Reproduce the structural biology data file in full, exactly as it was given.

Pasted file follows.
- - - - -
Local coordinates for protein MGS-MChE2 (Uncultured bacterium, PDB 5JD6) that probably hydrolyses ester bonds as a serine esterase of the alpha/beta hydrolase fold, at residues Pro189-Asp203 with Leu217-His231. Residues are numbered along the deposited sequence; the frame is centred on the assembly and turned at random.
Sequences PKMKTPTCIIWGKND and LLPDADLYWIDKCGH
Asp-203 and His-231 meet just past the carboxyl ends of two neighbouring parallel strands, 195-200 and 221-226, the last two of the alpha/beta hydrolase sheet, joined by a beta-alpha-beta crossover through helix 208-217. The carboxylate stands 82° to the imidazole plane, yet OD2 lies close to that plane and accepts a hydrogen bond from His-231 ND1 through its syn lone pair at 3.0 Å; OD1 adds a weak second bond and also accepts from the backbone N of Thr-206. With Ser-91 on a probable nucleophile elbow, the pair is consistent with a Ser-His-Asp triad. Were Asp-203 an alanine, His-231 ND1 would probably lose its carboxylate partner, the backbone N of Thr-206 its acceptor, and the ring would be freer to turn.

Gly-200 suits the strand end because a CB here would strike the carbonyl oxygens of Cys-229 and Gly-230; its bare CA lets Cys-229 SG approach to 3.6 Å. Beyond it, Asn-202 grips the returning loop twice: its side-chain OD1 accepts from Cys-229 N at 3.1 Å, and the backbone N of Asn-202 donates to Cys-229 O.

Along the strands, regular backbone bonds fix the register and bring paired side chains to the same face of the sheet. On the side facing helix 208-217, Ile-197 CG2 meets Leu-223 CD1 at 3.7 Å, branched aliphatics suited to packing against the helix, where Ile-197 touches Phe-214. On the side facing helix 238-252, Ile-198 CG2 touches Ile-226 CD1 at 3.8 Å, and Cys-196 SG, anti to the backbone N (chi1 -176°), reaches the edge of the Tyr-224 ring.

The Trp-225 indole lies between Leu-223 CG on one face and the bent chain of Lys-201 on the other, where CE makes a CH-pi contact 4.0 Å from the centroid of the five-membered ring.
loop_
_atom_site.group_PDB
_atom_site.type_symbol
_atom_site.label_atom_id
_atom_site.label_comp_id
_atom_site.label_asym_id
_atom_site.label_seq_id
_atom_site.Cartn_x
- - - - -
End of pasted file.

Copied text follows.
Local coordinates for protein MGS-MChE2 (Uncultured bacterium, PDB 5JD6) that probably hydrolyses ester bonds as a serine esterase of the alpha/beta hydrolase fold, at residues Pro189-Asp203 with Leu217-His231. Residues are numbered along the deposited sequence; the frame is centred on the assembly and turned at random.
Sequences PKMKTPTCIIWGKND and LLPDADLYWIDKCGH
Asp-203 and His-231 meet just past the carboxyl ends of two neighbouring parallel strands, 195-200 and 221-226, the last two of the alpha/beta hydrolase sheet, joined by a beta-alpha-beta crossover through helix 208-217. The carboxylate stands 82° to the imidazole plane, yet OD2 lies close to that plane and accepts a hydrogen bond from His-231 ND1 through its syn lone pair at 3.0 Å; OD1 adds a weak second bond and also accepts from the backbone N of Thr-206. With Ser-91 on a probable nucleophile elbow, the pair is consistent with a Ser-His-Asp triad. Were Asp-203 an alanine, His-231 ND1 would probably lose its carboxylate partner, the backbone N of Thr-206 its acceptor, and the ring would be freer to turn.

Gly-200 suits the strand end because a CB here would strike the carbonyl oxygens of Cys-229 and Gly-230; its bare CA lets Cys-229 SG approach to 3.6 Å. Beyond it, Asn-202 grips the returning loop twice: its side-chain OD1 accepts from Cys-229 N at 3.1 Å, and the backbone N of Asn-202 donates to Cys-229 O.

Along the strands, regular backbone bonds fix the register and bring paired side chains to the same face of the sheet. On the side facing helix 208-217, Ile-197 CG2 meets Leu-223 CD1 at 3.7 Å, branched aliphatics suited to packing against the helix, where Ile-197 touches Phe-214. On the side facing helix 238-252, Ile-198 CG2 touches Ile-226 CD1 at 3.8 Å, and Cys-196 SG, anti to the backbone N (chi1 -176°), reaches the edge of the Tyr-224 ring.

The Trp-225 indole lies between Leu-223 CG on one face and the bent chain of Lys-201 on the other, where CE makes a CH-pi contact 4.0 Å from the centroid of the five-membered ring.
loop_
_atom_site.group_PDB
_atom_site.type_symbol
_atom_site.label_atom_id
_atom_site.label_comp_id
_atom_site.label_asym_id
_atom_site.label_seq_id
_atom_site.Cartn_x